He blamed "the drumbeat" of intense media coverage of the case that chronicled Williams' disappearance and the discovery of his body last year proving he was murdered.
"I firmly believe (Denise Williams) was tried in the court of public opinion and that spilled over in everything involved with the defense from the beginning," Way said.
Way also said the confession of Brian Winchester, who did the actual killing of Mike Williams, may have clouded jurors’ thinking that someone needed to be punished for his death.
“They’re probably wondering, as any reasonable person might wonder, why is Brian Winchester getting a free pass on murder?” he said. “He shot his best friend in the face at 3 feet with a 12-gauge shotgun. Denise Williams didn’t do that. Denise Williams didn’t put him up to that.”
In exchange for his confession and the whereabouts of Mike Williams' body, the state granted Winchester immunity for any statement he made about the murder. In court, he detailed the plot to do away with his best friend so he and Denise Williams, with whom he'd been having an affair for three years, could be together.
During his closing arguments, Fuchs called the agreement a risk. After the verdict, he said it was one that paid off two-fold.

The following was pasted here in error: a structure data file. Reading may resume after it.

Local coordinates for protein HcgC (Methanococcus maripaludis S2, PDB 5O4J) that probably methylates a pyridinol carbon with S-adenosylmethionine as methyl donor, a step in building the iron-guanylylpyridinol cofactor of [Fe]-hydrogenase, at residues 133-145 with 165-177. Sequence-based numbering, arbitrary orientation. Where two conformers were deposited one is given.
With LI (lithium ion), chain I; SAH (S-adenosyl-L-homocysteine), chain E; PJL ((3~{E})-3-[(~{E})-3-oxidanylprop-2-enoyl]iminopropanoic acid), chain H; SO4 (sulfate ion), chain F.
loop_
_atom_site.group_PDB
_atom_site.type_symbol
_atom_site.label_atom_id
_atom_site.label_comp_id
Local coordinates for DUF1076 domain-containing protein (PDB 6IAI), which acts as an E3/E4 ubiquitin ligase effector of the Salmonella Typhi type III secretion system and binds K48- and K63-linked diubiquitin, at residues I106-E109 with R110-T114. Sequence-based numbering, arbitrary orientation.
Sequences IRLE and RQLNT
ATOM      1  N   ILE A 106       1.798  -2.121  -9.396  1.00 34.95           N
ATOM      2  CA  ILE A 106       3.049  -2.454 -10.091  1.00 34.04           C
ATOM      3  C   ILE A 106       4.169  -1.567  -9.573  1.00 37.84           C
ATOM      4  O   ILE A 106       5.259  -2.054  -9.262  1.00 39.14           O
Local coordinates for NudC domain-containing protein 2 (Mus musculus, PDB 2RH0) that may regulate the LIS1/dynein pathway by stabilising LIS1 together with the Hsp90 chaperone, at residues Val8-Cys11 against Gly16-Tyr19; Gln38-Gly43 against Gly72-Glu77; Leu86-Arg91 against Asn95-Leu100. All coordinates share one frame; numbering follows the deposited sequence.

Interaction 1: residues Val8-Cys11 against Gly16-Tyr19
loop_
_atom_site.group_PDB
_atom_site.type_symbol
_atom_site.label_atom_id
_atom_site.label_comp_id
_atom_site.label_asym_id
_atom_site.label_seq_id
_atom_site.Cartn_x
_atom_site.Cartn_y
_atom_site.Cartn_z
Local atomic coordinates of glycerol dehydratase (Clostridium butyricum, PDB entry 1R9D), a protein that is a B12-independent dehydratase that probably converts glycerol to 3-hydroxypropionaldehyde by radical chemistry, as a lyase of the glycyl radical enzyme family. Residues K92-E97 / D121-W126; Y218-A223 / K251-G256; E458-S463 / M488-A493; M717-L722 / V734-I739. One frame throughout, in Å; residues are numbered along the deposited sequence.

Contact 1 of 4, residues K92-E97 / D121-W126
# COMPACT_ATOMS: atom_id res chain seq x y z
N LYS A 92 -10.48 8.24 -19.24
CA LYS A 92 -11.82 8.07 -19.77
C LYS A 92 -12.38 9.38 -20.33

“Once we were able to find Mike Williams and bring him home and they were able to give him a proper burial, I think that was the right decision, regardless of the outcome there,” Fuchs said. “Now, it just feels that much better.”
Jon Fuchs' portrayal of Denise Williams
The verdict followed Friday morning's closing arguments, during which Fuchs told jurors there was no doubt Denise Williams conspired, helped cover up and was responsible for the murder of her first husband.
He painted her as an ice cold co-conspirator, a woman who didn’t flinch when her former lover Winchester recounted the gruesome details of shooting Mike Williams in the face from a yard away, sticking his body in a dog crate and rushing back to Tallahassee to bury him at a familiar hunting spot along the shore of Carr Lake.
“She sat here stone-faced. Didn’t bat an eye. Didn’t shed a tear,” Fuchs said.